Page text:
Just when the fuck were you going to stop!
The driver, a portly 50-something, now very red in the face, screamed at me as he ran alongside the locomotive, his oily blue British Rail jacket flapping desperately as he tried to get a grip on the handrails. He finally heaved himself into the cab and with a few more well enunciated f-words, took over the driving of our very heavy, very long freight train that was very slowly trickling out of the goods yard, towards the main line. Pointing out that it was him that had hopped-off to check something and left me alone at the controls, didn't seem to help matters.
This event was among my early days as a Traction Trainee or 'second man' on diesel locos, hauling steel, logs, dodgy chemicals and many other things, along rusty railway lines in the North East of England. Some of my drivers were old enough to have started as 'firemen', shoveling coal in the last days of steam. My much easier route to becoming a Train Driver was just two years long, although, had I made it to the main line that day, I suspect I would be telling a different story.
I fell in to the job on the railway shortly after (prematurely) falling out of an Engineering degree. I remember the interview at Newcastle Central Station, not knowing exactly what a 'Traction Trainee' was and had to stop myself blurting out 'Oh, you mean I'll be driving trains?!'. But after a spirited attempt at explaining the four stroke cycle, I got the job.
So, no plan, no direction, no tech in my life or thoughts, not even much of a latent desire to code. I'd done a little programming as part of my Engineering course but then I didn't really want to be studying at all, to be honest. I just wanted to leave home. The day I was deposited at University felt like freedom (I'm sure my parents felt the same). But it all changed when I discovered the Open University (OU) and remote learning.
I'm good at maths, solving problems, thinking logically. All of which helped me study with the OU but maybe not so much with the people skills I needed on the railway. I had to discover for myself that having letters after your name like 'PhD' didn't really mean that much. I also leant how to stand up for myself, how to listen, how to make tea (a dozen tea bags in a giant metal teapot complete with milk and sugar, whether you wanted them or not). Studying while working is hard, really hard - I did assignments while on standby at 4 in the morning, after a 13 hour shift and on my one day off. Somehow, I qualified as a train driver and (some time later) got the letters 'BSc' to put after my name (not that I do!).
At 29 I made probably the bravest decision of my life and quit what was a well paid, 'job for life', to spend an anxious time trying to find someone willing to give an unemployed ex-train driver their first job in tech before my money ran out. This big decision was sparked by a brief drunken conversation at a wedding reception with someone who made their life as a Direct Mail Programmer sound cool.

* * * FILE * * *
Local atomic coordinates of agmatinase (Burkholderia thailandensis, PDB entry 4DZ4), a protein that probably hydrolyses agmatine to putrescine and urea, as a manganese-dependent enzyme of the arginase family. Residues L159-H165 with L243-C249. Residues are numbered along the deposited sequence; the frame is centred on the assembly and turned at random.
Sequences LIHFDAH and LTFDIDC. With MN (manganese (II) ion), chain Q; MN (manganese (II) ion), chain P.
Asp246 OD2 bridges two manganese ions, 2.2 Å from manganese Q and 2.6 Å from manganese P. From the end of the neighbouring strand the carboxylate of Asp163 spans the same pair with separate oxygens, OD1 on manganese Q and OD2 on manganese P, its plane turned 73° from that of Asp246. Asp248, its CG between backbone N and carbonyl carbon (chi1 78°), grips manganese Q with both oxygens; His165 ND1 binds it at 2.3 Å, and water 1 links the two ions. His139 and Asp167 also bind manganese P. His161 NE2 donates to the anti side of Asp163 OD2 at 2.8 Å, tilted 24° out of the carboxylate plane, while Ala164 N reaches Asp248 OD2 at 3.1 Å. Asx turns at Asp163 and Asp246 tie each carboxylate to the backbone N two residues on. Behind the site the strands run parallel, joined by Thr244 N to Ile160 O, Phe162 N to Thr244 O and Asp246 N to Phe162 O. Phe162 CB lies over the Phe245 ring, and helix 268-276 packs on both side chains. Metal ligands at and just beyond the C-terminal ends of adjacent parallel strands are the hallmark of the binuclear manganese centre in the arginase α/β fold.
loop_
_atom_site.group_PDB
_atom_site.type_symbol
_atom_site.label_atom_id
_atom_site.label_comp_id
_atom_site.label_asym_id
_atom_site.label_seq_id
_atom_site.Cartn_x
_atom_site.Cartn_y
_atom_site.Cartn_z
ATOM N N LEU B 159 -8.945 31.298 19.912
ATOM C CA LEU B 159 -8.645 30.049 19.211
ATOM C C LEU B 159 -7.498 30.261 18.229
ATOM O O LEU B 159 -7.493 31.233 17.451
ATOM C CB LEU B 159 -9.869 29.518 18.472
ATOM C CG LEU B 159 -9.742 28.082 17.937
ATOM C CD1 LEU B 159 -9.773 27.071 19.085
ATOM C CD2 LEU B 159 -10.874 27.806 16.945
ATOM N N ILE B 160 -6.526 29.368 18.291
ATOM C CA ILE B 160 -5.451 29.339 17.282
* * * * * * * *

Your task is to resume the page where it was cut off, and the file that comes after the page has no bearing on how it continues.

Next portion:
After 13 weeks of trying and a truly staggering pay cut, I got my first programming job, my girlfriend sold her classic MG sports car to get me a reliable vehicle for the commute and I was off into the shiny new world of Tech. Pascal, C, C++ and C# were to follow plus a few more obscure languages. I've worked in fields such as 'Inductively Coupled Mass Spectrometry (ICP-MS)', taxi booking software, oil distribution and precision scanning instruments. Today, I'm a senior developer with an IT Support Company and drive a Tesla Model S (although I still prefer my electric bike!).
Am I glad to see the back of my railway days? Yes and no. The shifts were brutal at times. I had an agonizing moment when my train was bearing down on a small child running away from some bigger kids, the sound of the brakes screeching, the horn, my heart beating and above all the sight of the kid looking over his shoulder as he ran in panic away from my train but was somehow fixed on a path between the rails. Where this kid is now I don't know but I know he survived that day. I've collected tonnes of waste from a Coal mine and dropped it on to a beach blackened by the many previous train loads, something I feel guilty about to this day although at the time no one else cared. I spent several days walking past a loco that had been in a horrendous accident where the driver had been crushed when colliding with another train (they eventually thought to cover it with a tarpaulin). But I remember the people with fondness, some real characters, with amazing stories and a toughness I admire.
In the next week or so I'm to meet up for a beer with Ray, a Shunter who used to prepare some of my trains. A great guy I much admire, now retired but still has the same dry sense of humor when I first met him just over 20 years ago.
I think what I'm trying to say here is this: although the world of tech is full of logic, patterns and structure it doesn't mean that your route in to it has to be. Life isn't linear. If you're wondering whether you can make it in tech, are you too old, not qualified, not been coding since the age of three etc - it really doesn't matter. If you want to write code then go for it. But (and it's a big but) don't abandon the people from your previous life. What you're doing now may not be want you want but it's partly what's made you who you are. Respect yourself today and be brave, the Tech world is waiting for you!